Spring Boot with Embedded Tomcat Pros and Cons
If you work with web services in Java, chances are you work with Spring Boot as well or at least is considering it.
When you build your web service using Spring Boot, the default setup is to generate a .jar file. The .jar comes with a web server embedded, and you just need to execute it to have the application up and running. The web servers can be Tomcat, Jetty, or Undertow . I’m going to focus on Tomcat.
It’s also possible to use Spring Boot and deploy as a .war file. That’s how I’m more accustomed to it. It feels more natural to me. It’s how I learned — one single Tomcat installation in the server, with multiple applications deployed as .war files.
In this article, I’m going to address the pros and cons of building a Spring Boot application with an embedded Tomcat. It’s the best way (in my view) if you are working with Microservices.
The pros are not an extensive list, but they are quite significant.
For me, this is the driving force. Isolation means that the applications are not dependent on a single Tomcat installation. If the embedded Tomcat in service A fails, it won’t impact service B or C as each one has its own Tomcat. Unless the services call each other (which it shouldn’t )— but that’s a different problem. With one single Tomcat, with services calling each other or not, if the Tomcat is shut down, all services are impacted.
Such isolation also means that using Docker may be overkill (don’t beat me just yet). I’ve never used Docker, to be honest, I don’t feel comfortable elaborating too much on this argument. I’m pretty sure it provides many benefits. Based on what I’ve read, it involves much more than just building an application with embedded Tomcat.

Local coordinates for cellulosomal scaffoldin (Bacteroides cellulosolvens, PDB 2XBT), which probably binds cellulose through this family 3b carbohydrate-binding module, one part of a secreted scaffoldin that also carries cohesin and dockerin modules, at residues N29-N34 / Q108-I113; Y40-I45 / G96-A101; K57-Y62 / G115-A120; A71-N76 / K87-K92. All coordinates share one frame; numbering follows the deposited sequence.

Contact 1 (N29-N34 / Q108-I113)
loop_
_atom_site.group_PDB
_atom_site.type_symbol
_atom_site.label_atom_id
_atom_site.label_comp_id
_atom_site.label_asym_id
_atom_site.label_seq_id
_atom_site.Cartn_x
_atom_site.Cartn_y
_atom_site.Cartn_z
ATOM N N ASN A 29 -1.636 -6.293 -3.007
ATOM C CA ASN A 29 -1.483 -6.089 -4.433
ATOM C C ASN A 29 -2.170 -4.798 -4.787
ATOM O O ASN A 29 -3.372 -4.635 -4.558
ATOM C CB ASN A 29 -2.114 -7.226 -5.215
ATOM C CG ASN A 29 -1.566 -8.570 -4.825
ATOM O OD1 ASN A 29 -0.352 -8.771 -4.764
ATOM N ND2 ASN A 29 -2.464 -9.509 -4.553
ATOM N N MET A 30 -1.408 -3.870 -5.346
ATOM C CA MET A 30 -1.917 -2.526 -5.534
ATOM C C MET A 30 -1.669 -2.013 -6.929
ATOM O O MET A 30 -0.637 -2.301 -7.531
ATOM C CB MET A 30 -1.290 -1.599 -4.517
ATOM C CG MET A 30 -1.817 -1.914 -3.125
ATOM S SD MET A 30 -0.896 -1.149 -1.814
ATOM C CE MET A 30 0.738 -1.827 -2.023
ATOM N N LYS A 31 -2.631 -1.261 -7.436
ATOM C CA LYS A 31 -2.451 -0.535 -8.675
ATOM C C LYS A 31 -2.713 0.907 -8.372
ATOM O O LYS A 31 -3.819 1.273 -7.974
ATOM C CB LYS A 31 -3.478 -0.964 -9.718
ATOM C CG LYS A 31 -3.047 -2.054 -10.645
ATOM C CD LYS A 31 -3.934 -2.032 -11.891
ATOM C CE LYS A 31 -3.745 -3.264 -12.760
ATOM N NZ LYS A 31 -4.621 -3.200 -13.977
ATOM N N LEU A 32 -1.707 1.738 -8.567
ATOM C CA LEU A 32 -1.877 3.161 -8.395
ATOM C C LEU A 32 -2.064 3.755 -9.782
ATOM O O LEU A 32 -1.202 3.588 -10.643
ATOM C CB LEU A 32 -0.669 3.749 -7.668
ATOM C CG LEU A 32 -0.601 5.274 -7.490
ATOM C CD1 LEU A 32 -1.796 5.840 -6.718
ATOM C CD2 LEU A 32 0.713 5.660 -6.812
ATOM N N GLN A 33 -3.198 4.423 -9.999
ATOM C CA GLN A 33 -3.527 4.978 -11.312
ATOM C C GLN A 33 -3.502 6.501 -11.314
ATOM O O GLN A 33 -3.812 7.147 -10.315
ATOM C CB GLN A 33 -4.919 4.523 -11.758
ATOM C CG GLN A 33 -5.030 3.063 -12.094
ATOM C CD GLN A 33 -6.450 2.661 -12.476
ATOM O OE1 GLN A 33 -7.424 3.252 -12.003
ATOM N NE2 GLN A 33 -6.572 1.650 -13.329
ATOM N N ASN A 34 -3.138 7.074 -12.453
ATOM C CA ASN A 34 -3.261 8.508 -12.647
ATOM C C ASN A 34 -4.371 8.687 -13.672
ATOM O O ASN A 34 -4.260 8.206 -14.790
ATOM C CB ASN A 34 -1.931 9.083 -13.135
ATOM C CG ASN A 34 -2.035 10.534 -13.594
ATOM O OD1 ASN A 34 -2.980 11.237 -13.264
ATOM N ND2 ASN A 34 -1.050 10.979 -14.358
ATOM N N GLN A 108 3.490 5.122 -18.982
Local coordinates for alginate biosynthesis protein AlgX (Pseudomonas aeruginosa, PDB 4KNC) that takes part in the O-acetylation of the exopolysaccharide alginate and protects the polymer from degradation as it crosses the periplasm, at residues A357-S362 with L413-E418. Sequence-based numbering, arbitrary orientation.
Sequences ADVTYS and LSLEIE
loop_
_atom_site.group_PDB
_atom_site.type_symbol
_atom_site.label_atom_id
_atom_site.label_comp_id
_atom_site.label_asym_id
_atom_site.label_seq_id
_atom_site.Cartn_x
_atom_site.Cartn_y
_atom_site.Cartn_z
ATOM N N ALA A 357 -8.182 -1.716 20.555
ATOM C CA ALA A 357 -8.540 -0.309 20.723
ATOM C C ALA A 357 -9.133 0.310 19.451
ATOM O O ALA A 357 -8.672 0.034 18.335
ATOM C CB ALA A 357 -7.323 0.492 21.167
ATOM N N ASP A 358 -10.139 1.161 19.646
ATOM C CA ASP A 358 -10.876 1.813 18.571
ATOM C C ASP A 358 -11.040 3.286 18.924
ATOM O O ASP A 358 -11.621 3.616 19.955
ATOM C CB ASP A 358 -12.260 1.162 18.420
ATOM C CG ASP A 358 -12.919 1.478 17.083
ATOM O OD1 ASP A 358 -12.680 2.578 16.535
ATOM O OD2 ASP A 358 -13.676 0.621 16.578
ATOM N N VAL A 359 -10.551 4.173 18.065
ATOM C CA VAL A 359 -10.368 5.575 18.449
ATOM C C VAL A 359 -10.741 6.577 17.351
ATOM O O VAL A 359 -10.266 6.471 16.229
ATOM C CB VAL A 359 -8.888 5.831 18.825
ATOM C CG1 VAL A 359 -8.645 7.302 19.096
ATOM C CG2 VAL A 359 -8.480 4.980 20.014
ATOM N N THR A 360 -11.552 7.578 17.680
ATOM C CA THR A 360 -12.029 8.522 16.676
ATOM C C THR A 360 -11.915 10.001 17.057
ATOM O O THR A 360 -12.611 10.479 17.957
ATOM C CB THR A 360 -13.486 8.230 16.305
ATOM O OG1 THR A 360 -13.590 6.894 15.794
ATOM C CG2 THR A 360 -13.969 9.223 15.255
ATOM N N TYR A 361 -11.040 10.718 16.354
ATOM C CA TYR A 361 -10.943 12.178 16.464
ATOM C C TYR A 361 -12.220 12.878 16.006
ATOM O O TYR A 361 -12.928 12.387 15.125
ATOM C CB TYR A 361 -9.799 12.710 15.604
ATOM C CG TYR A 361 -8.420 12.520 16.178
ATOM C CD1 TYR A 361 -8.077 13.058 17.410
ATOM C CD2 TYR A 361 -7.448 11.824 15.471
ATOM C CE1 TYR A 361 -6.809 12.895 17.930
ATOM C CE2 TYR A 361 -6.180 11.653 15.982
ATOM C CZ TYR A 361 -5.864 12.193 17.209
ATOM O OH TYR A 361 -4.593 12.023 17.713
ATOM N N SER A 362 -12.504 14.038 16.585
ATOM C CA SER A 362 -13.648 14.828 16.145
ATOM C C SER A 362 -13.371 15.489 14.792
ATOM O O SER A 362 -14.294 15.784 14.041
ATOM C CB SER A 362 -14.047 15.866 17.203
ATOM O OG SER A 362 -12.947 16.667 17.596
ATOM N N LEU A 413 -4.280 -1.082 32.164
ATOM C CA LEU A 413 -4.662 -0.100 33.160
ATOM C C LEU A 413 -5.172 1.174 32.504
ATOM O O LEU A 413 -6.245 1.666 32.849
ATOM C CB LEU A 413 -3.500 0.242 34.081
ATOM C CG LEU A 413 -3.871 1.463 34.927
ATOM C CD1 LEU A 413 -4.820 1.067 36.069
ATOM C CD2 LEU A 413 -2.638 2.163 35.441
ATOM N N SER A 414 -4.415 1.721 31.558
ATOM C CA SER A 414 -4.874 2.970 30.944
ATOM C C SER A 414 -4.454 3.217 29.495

One key benefit of Docker is to eliminate the famous ‘it works on my machine’  problem. However, most of the time I faced such issue was because of the Tomcat or Java version or the lack of environment variables and arguments defined in the Tomcat configuration — with separate Tomcats, one for each application/service, and a default start/stop/restart script, this issue is resolved.
2. Easier to choose the Tomcat and Java version you want
Let’s say you’re building a new application and want to use the newest Tomcat and Java. It’s as easy as configuring the version in the pom.xml (assuming you’re using Maven)
If there is one Tomcat installation, with some legacy application already deployed, you won’t be able to deploy your new application with a greater Java version. You could just upgrade the Tomcat and Java in the server, but you can’t guarantee the legacy applications will work fine, that no clients will be impacted.
Also, in a big company, it may not be so straightforward to upgrade existing Tomcat and Java. You often need to get permission and go through some lengthy processes with IT.
1. Multiple Tomcats to manage and monitor
, This one can be addressed with utility scripts to start/stop/restart each service or all at once, and spring-boot-admin  to monitor the health and resources such as memory, threads and JVM in general. All visualized through a nice UI.
2. It’s not possible to change properties files only, without rebuilding.
It’s not ideal for changing properties files only and reload the application. But it’s a reality.
More often than not, I worked with applications where a (bad) common practice was to change a configuration/properties file and redeploy on Tomcat without rebuilding the entire application again. With a .war file, it’s easy — when the .war is deployed on Tomcat, the contents are extracted into a folder in web apps. Then you just need to open the folder, change the properties file, and reload the application in Tomcat manager.